From the kitchens of Punjab

From the kitchens of Punjab


With no intricate marinades or exotic sauces, Punjabi food uses full bodied spices, cooked in ghee and served with a liberal amount of butter or cream, says Radhika D Shyam.

The very name ‘Punjab’ conjures up in our minds pictures of golden wheat fields, fragrance of mustard harvests in the air and dhabas that serve makai di roti, sarson ka saag, hot parathas straight from the tandoors, delicious, soft paneer dishes, chana baturas and cold, sweet, thick lassi served in large, steel tumblers. So much so, that the ‘North Indian’ food that is served all over the country is nothing but Punjabi food.
This land of plenty has a cuisine that caters to the basic need of the people. Hardly subtle in flavour, there are no intricate marinades or exotic sauces, but full bodied spices cooked in doles of ghee and served with liberal amounts of butter or cream.

Within the state itself, there are differences in flavours and style.  People around Amritsar prefer well-fried stuffed parathas and milk sweets; in the Malwa region bajra (ground maize) khichdi is a common delicacy. There are of course certain dishes which are common to Punjab in general –  mah ki dal, sarson ka saag and makai ki roti and meat curry like roghan josh. The food is suitable for those who burn up a lot of calories while working in the fields and tilling their small acres of land. The main, basic masala in a Punjabi dish consists of onion, garlic, ginger and a lot of tomatoes fried in pure ghee.

For those with a sweet tooth, ‘gajjarela’ or carrot halwa and sweets common to the North in general like kaaju barfi, kaaju katli, jalebis, and halwas made of wheat flour, white pumpkin or rawa, are common here. Sweet dishes unique to this region are pinni  and chhena paneer that is made out of paneer and sugar.

Punjabis are robust people with appetites to match. Their tandoori cooking has gained popularity all over the world. Huge earthenware ovens are half buried in the ground and heated with a coal fire lit below it. Marinated meat, chicken, fish, paneer, rotis and naans of many varieties are cooked in this novel oven.


External influences on their cuisine cannot be over ruled, the gravy component of Punjabi cuisine originally came from the Mughals. This influence has made Punjab a home for mouthwatering starters like tandoori tikkas and kababs — both vegetarian and non-vegetarian.

Over the years, rotis have been modified to add more variety to dish out rumali roti, kulchas – stuffed and plain, and the laccha parathas – all cooked in the tandoor. The custom of cooking in community ovens or huge tandoors by a big group of people collectively prevails in rural areas even today. It is called ‘saanjha choolha’. The tandoor, is more than just a versatile kitchen equipment — it is a social institution. In rural Punjab, the community tandoor, is a meeting place, just like the village well, for the women folk, who bring kneaded atta (dough) and sometimes marinated meats to have them cooked while socialising and chatting. Until a few years ago, this phenomenon existed in urban neighbourhoods too. Besides roghan ghosht, mutton pattialashahi reigns supreme.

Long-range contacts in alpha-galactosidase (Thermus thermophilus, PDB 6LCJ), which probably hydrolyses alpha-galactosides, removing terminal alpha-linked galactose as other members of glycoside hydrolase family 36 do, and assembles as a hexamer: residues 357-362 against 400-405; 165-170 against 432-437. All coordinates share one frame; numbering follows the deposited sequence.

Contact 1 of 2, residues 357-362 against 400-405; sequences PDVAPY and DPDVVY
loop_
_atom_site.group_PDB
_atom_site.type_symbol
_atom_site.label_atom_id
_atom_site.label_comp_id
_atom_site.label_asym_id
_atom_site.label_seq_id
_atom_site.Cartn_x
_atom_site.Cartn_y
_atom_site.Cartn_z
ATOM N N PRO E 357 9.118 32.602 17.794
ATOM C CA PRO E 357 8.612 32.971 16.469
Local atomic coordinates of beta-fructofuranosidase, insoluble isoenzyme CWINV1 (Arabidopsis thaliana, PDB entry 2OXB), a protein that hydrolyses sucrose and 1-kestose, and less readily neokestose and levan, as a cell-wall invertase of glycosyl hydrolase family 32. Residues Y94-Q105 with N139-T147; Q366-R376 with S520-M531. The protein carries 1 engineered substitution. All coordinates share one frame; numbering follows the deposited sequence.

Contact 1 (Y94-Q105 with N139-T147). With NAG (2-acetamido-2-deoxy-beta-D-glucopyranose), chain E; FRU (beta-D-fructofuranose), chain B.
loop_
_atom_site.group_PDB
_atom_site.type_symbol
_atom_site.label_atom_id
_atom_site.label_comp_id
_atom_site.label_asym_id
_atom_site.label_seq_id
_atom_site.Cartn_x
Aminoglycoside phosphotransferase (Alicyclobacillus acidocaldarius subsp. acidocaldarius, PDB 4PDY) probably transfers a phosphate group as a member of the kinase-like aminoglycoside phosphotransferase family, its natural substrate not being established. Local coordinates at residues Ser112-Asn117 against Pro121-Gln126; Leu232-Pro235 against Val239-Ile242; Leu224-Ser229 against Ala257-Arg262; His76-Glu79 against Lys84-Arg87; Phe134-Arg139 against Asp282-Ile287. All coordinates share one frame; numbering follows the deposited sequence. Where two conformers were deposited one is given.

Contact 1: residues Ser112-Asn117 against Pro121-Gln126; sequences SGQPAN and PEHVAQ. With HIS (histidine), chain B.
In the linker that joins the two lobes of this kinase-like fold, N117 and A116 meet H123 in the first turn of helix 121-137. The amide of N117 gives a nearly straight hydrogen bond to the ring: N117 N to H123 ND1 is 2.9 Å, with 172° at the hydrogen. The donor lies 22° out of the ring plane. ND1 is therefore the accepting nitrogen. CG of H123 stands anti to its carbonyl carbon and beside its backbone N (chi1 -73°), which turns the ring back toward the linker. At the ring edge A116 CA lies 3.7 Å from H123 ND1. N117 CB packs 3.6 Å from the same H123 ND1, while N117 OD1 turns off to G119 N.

To please the vegetarian palate are popular dishes like rajma (kidney beans), aloo mattar, the all time favourite — channa-batura, varieties of channa – including the famous pindi channa — a dry, spicy dish and, different types of paneer — both dry and with gravy, like kadai paneer, paneer makhani etc.  Potato is the vegetable used very generously in most Punjabi vegetarian fare. Besides alu-mutter, there is Amritsari alu, alu-chhole, alu-gobi, alu-palak and potato in raithas too. The dals are a special inclusion of Punjabi cooking. Made of whole pulses like black gram, green gram and Bengal gram — they are simmered on a slow fire for hours till they turn creamy and are then flavoured with spices and rounded off with malai (cream) for that rich taste. 


In the food of this region, coriander, cumin, cloves, cinnamon, cardamom, black pepper, red chili powder, turmeric and mustard are regularly used. In fact, one of their main crops is mustard or sarson – its leaves are used for the ‘saag’, its seeds are used for tempering and also for making mustard oil, which is used extensively in their cuisine. In Punjabi homes, the combination of makkei ki roti and sarson ka saag is almost a ritual more than just a delicacy — simply because of the time it takes to be prepared.  These vitamin rich dishes require a lot of time to cook. Almost all the dishes are cooked on a slow fire to coax out the real taste and natural juice.

Besides these two main dishes, sweet rice with jaggery and ghee, along with radish and onion is the special, festive meal that is made on their main festivals like Lori, Baisakhi, Basanth Panchami and Diwali. Guru Poornima is marked by the ‘prasad’ that is offered to Guru Nanak in the form of ‘kara-prashad’ — a halwa that is made of rava (semolina).

A new daughter-in-law of the house is first fed ‘khichdi’, in the hope that she too will mingle to be inseparable from the family, much like the dal, rice, ghee and salt that go into the making of ‘khichdi.’ Such is their passion for food!

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